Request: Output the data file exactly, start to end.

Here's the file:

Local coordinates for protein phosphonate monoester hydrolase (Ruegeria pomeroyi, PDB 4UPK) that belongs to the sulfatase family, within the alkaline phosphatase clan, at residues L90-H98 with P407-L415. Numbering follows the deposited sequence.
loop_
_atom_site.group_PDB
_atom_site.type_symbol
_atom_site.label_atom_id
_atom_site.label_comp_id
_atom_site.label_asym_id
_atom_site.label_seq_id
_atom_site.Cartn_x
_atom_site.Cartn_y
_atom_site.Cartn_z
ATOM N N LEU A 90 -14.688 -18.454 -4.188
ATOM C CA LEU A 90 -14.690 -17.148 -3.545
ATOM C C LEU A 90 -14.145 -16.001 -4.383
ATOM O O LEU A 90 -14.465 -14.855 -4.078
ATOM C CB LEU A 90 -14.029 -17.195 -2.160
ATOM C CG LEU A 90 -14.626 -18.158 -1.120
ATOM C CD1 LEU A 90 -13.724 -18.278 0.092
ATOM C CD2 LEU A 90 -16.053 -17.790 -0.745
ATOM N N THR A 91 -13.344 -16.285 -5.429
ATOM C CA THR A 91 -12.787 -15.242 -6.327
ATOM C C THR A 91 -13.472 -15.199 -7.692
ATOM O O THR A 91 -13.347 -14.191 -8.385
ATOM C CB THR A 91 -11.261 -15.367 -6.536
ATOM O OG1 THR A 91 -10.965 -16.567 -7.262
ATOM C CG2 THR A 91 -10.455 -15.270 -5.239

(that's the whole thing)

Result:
Local coordinates for protein phosphonate monoester hydrolase (Ruegeria pomeroyi, PDB 4UPK) that belongs to the sulfatase family, within the alkaline phosphatase clan, at residues L90-H98 with P407-L415. Numbering follows the deposited sequence.
loop_
_atom_site.group_PDB
_atom_site.type_symbol
_atom_site.label_atom_id
_atom_site.label_comp_id
_atom_site.label_asym_id
_atom_site.label_seq_id
_atom_site.Cartn_x
_atom_site.Cartn_y
_atom_site.Cartn_z
ATOM N N LEU A 90 -14.688 -18.454 -4.188
ATOM C CA LEU A 90 -14.690 -17.148 -3.545
ATOM C C LEU A 90 -14.145 -16.001 -4.383
ATOM O O LEU A 90 -14.465 -14.855 -4.078
ATOM C CB LEU A 90 -14.029 -17.195 -2.160
ATOM C CG LEU A 90 -14.626 -18.158 -1.120
ATOM C CD1 LEU A 90 -13.724 -18.278 0.092
ATOM C CD2 LEU A 90 -16.053 -17.790 -0.745
ATOM N N THR A 91 -13.344 -16.285 -5.429
ATOM C CA THR A 91 -12.787 -15.242 -6.327
ATOM C C THR A 91 -13.472 -15.199 -7.692
ATOM O O THR A 91 -13.347 -14.191 -8.385
ATOM C CB THR A 91 -11.261 -15.367 -6.536
ATOM O OG1 THR A 91 -10.965 -16.567 -7.262
ATOM C CG2 THR A 91 -10.455 -15.270 -5.239